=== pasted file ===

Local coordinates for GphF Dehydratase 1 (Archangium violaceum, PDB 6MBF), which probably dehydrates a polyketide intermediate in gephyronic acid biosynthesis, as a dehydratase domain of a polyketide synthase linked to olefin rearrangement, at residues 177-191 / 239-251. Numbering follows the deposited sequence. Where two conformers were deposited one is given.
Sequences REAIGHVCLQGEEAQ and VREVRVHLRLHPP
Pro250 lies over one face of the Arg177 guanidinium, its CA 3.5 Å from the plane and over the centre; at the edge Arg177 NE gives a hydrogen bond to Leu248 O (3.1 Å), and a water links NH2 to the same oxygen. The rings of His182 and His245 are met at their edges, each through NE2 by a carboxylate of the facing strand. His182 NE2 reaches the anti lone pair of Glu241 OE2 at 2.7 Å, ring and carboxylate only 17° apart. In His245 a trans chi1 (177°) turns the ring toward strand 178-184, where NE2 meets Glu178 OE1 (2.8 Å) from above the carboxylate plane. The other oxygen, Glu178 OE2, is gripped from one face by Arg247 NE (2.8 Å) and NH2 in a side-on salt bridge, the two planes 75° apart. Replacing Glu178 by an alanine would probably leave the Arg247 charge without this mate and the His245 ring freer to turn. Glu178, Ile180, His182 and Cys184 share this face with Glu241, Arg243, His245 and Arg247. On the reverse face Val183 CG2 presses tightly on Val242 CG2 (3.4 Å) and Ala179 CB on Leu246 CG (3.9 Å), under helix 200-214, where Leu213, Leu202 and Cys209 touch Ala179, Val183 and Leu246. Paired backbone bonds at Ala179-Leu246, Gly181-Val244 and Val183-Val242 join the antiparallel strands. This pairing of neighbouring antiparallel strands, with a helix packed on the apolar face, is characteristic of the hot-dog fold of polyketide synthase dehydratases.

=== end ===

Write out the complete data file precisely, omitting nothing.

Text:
Local coordinates for GphF Dehydratase 1 (Archangium violaceum, PDB 6MBF), which probably dehydrates a polyketide intermediate in gephyronic acid biosynthesis, as a dehydratase domain of a polyketide synthase linked to olefin rearrangement, at residues 177-191 / 239-251. Numbering follows the deposited sequence. Where two conformers were deposited one is given.
Sequences REAIGHVCLQGEEAQ and VREVRVHLRLHPP
Pro250 lies over one face of the Arg177 guanidinium, its CA 3.5 Å from the plane and over the centre; at the edge Arg177 NE gives a hydrogen bond to Leu248 O (3.1 Å), and a water links NH2 to the same oxygen. The rings of His182 and His245 are met at their edges, each through NE2 by a carboxylate of the facing strand. His182 NE2 reaches the anti lone pair of Glu241 OE2 at 2.7 Å, ring and carboxylate only 17° apart. In His245 a trans chi1 (177°) turns the ring toward strand 178-184, where NE2 meets Glu178 OE1 (2.8 Å) from above the carboxylate plane. The other oxygen, Glu178 OE2, is gripped from one face by Arg247 NE (2.8 Å) and NH2 in a side-on salt bridge, the two planes 75° apart. Replacing Glu178 by an alanine would probably leave the Arg247 charge without this mate and the His245 ring freer to turn. Glu178, Ile180, His182 and Cys184 share this face with Glu241, Arg243, His245 and Arg247. On the reverse face Val183 CG2 presses tightly on Val242 CG2 (3.4 Å) and Ala179 CB on Leu246 CG (3.9 Å), under helix 200-214, where Leu213, Leu202 and Cys209 touch Ala179, Val183 and Leu246. Paired backbone bonds at Ala179-Leu246, Gly181-Val244 and Val183-Val242 join the antiparallel strands. This pairing of neighbouring antiparallel strands, with a helix packed on the apolar face, is characteristic of the hot-dog fold of polyketide synthase dehydratases.